A lot of their conversation focused on the reasons to make a trip to Galicia.  Both said quite emphatically that this is not a place to go for typical tourist reasons; for Mendelsohn it was partly to find out what happened there and to visit the places where his family had lived. Wieseltier said he went not only out of grief, but also out of pride. He talked movingly of standing where his mother had once stood and leaving a copy of his book in the empty field as a symbol of Jewish survival.  Both talked about the absence of Jewish life there now and how the Polish people themselves realize how much has been lost by the destruction of the Jews and their culture.  Wieseltier said that you won’t find Jewish life there so you must bring your Judaism with you if you go.

There is also discussion of the Holocaust, of the camps, of anti-Semitism, but overall the theme was more about remembering the world that was there in a realistic and accurate way and cherishing that culture and the people.  Wieseltier himself is quite skeptical of genealogy (“It’s amazing how much you can’t learn from genealogy.”).  Although Mendelsohn obviously values genealogical research highly, he did not really push Wieseltier to elaborate on this point.  I think, however, that Wieseltier was expressing some doubts about all those who, like me, are trying to trace some names and dates to make a connection, perhaps without any purpose or perspective.  He said that our parents and grandparents were ours “by luck,” just as the fact that we have two legs or brown eyes, and that what is more important is who we are ourselves and what we do with our lives.  I think that that is an important perspective for me to remember as I continue to look for our family in Galicia.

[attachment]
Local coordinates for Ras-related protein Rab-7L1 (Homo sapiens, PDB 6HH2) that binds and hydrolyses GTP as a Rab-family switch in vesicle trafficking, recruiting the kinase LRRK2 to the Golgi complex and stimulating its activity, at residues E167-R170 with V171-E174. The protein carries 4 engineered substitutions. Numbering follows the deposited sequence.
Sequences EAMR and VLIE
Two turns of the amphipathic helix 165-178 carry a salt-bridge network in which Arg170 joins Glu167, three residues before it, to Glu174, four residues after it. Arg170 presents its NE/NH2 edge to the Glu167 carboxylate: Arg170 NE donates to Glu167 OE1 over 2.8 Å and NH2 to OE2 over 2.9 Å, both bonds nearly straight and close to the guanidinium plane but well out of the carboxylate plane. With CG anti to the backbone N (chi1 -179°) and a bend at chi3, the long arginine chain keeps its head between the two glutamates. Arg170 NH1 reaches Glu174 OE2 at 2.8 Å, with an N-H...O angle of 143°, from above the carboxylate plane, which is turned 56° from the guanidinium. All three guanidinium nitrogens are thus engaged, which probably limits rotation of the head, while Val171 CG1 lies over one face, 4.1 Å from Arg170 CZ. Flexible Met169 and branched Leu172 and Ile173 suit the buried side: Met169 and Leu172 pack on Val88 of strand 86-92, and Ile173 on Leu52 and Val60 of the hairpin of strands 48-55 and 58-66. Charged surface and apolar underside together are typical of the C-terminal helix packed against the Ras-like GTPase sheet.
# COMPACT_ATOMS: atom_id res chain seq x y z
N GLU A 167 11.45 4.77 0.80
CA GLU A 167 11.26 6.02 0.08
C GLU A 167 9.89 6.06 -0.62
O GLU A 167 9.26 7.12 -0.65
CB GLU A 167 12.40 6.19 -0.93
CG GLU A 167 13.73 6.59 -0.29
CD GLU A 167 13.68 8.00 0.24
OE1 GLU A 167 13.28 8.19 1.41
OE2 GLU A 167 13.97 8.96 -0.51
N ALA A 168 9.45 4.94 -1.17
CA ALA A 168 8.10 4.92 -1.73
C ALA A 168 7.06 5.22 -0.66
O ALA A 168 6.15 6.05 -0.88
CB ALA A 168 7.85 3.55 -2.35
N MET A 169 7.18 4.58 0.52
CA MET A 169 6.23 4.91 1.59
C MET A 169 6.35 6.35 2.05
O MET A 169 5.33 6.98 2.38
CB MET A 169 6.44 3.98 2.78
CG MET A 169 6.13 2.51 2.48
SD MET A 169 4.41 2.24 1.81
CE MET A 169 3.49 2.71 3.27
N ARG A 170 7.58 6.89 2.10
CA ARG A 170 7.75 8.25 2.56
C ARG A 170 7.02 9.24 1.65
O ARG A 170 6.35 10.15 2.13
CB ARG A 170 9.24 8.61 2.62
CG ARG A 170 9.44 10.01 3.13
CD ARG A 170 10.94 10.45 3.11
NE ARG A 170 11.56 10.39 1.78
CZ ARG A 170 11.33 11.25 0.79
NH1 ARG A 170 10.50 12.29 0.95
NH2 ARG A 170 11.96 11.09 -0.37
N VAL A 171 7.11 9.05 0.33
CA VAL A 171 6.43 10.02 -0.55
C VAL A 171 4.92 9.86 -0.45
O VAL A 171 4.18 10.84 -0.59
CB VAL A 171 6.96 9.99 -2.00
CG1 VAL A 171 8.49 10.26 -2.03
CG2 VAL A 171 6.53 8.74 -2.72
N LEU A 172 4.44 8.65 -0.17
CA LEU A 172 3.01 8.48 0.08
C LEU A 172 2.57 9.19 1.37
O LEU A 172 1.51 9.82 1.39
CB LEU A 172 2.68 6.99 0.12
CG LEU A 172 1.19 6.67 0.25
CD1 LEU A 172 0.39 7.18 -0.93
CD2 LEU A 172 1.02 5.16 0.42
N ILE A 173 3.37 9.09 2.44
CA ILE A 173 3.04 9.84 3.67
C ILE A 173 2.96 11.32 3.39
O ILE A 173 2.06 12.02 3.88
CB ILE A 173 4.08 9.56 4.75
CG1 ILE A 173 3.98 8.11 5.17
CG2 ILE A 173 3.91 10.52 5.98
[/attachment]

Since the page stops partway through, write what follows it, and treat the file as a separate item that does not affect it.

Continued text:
[1] We were fortunate enough to hear Mendelsohn read from and talk about the book many years back when it was first published.  That made his story even that much more personal.

[2][2][2] I am sure that that is true for the Brotman family as well, although I do not know specifically of any family members who died in the Holocaust.

5 thoughts on “Galicia Mon Amour: A Conversation

  1. Can someone please tell me the name of Leon Wieseltier’s mother? She was mentioned in Daniel Mendlesohn’s book, “The Lost” but there is no index at the back. He mentioned that she and others had to hide under the floor-boards somewhere, but when I Google “Leon Wieseltier’s mother” I do not get the information I am seeking.